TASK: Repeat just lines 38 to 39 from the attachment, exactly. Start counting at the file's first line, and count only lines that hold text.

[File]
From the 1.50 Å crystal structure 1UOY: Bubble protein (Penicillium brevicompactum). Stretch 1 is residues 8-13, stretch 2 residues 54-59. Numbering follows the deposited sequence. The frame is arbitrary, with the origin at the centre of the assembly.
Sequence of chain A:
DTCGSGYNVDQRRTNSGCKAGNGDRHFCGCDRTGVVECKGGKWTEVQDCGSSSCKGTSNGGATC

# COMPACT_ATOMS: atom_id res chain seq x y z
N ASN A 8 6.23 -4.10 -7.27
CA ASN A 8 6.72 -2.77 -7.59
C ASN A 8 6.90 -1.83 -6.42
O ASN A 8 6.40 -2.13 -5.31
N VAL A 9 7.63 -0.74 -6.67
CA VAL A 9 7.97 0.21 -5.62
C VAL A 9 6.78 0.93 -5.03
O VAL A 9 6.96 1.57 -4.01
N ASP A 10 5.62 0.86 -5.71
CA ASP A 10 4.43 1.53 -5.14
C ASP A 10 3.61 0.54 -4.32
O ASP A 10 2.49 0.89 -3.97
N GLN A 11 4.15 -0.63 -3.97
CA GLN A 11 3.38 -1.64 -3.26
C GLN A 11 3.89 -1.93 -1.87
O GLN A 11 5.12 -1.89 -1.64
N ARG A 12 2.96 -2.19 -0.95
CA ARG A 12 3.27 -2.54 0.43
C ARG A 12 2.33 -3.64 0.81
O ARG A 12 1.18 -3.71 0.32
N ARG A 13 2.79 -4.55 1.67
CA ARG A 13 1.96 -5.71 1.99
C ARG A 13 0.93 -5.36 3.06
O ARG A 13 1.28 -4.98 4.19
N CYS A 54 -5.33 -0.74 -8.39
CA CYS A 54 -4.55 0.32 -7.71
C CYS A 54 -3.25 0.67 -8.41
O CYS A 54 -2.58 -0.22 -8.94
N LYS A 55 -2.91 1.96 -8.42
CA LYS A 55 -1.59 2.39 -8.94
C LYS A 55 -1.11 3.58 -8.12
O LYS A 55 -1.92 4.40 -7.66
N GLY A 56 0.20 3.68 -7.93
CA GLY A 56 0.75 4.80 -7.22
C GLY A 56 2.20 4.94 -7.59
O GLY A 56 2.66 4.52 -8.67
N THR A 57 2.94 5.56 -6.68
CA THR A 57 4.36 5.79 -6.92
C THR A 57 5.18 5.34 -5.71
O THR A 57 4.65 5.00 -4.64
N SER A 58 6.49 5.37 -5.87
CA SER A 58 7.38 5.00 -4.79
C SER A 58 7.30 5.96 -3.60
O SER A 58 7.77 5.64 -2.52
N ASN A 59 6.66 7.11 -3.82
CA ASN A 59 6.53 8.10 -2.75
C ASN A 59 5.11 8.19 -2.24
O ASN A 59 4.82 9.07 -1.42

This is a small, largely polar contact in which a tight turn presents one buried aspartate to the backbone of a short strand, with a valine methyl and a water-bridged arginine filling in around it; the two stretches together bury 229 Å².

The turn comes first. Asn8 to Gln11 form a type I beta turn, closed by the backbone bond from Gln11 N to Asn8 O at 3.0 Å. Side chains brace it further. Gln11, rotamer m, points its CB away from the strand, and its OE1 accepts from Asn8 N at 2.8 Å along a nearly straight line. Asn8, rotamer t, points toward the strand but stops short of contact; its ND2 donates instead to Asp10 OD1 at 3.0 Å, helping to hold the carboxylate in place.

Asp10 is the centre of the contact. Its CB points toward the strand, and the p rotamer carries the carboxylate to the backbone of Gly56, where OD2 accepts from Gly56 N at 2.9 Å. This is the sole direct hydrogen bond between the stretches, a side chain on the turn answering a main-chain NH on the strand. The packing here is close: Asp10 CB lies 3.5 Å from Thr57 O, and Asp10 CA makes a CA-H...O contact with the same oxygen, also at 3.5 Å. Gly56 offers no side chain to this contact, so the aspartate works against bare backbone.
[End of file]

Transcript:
CA GLY A 56 0.75 4.80 -7.22
C GLY A 56 2.20 4.94 -7.59